In a minor scuffle with a condescending bystander, Brayden accidentally cut himself with a half-eaten piece of quattro formaggi. Blood was drawn. And in that blood, a movement was given life.
It was only months later that Master Sensei Brayden and his subjects commandeered a small island off the coast of Michigan’s Upper Peninsula and dubbed it “A Slice of Heaven.” Of course, the local and federal governments rejected any such land claims and ordered Master Sensei Brayden to leave. But that would never happen. This was now their land. A land with no laws. A land where life could be taken with just a small combination of flour and yeast.
“Will you stop the invaders from spoiling our home?”
“The government infiltrators fear us! And they want to take me out. Well, if you come for the Sensei, you better slice to the bone! Because I will defend myself to my last breath!” The words exited Sensei Brayden’s mouth, but he was still lost in his thoughts. And in his diverted daydream, he noticed someone approaching him. A subject, yes, but in no way did this approach seem friendly.
Brayden yelped as the attacker hurled a slice of chorizo and pineapple (a spicy take on the Hawaiian) like a tri-pointed throwing star. He dodged the leavened weapon, but the attacker quickly rearmed himself and lunged forward, taking Brayden to the ground. They wrestled in a feat of strength, each struggling to survive.
Brayden’s muscles resisted with all their strength, but his thoughts again retreated. How had he lost himself in this quest of death? He longed for home. Overcome with a deep yearning for his days of simply dropping ‘zas, Brayden began to sob. He convulsed as tears flowed from his pent-up ducts. Brayden expected his emotions to weaken him, allowing the stale provisions to enter his body.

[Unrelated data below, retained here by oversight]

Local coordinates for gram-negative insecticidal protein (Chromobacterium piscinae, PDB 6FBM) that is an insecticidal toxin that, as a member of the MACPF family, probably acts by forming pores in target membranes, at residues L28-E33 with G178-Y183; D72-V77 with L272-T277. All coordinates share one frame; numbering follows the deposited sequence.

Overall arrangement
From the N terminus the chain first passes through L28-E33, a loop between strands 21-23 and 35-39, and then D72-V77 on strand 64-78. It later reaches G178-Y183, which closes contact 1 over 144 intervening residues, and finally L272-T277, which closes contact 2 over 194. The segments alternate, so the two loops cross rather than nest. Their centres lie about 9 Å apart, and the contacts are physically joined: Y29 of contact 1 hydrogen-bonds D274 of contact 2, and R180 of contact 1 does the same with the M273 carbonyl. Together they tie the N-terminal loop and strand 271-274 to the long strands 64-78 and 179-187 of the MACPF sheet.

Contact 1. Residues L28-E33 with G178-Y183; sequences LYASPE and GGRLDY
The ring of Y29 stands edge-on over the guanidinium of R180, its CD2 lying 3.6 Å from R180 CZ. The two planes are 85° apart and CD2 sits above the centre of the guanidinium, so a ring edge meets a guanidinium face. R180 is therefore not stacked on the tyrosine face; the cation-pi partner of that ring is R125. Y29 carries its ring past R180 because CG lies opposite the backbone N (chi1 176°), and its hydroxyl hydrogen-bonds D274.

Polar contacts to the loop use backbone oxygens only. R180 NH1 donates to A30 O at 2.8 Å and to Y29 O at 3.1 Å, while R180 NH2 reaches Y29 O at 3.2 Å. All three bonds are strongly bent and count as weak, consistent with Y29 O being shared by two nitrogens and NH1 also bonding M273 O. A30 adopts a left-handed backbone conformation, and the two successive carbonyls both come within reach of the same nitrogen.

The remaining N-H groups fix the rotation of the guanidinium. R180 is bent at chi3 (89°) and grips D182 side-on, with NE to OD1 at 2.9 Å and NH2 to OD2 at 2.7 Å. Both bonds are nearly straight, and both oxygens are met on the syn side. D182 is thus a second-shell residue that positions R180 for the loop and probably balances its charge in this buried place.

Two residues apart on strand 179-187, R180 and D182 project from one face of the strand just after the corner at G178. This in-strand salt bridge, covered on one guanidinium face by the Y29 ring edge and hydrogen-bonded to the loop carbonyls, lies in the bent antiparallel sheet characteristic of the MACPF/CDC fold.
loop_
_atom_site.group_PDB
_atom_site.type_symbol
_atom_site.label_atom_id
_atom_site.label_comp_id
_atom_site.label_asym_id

But the slow slice of death never came.
“Aw, shit, dude! You ruined my pizza!” the usurper exclaimed while holding a limp slice. “You cried and snotted all over it. It’s totally soft.”
Another voice bellowed from the crowd, “Super grody! Wait, so, any liquid will ruin a slice? What a big bummer!”
And with that, the subjects dispersed, their dreams of a better world, a world with pizza weapons, crushed. But not for Brayden, no. Brayden was given life anew. A simple life.
He spent the rest of his days in quiet solitude, living in the basement of the YMCA, subsisting off the pizza crust Mr. Rutherford discarded (he especially hated the stuffed crusted with the garlic butter drizzled on top).
In the end, it was the pizza that got him. But Brayden did not meet his maker through a violent encounter with a slice, no. Brayden had a massive coronary brought on by a singular diet of leavened dough, processed cheese, and extra pep that he consumed by the fistful.
His tombstone reads: “Here lies Master Sensei Brayden Jennings. A man who taught the world that the bubbling yeast of anger can be stymied by the sweet salt of tears.”
Brian Sacca is a writer/actor/director who has created and starred in traditional film/TV content and digital media for over a decade. He is most recently known for his original film script BUFFALOED, which starred Zoey Deutch and Judy Greer and was directed by Tanya Wexler. New York Times gave it a “critics pick” and called it “zippily entertaining.” Follow him on Instagram for more work.
Jonny DeStefano is the co-owner and co-founder of Birdy Magazine. He is also the founder of the comedy activist space Deer Pile. His favorite color is red, he loves shark attacks, hockey and upright bass.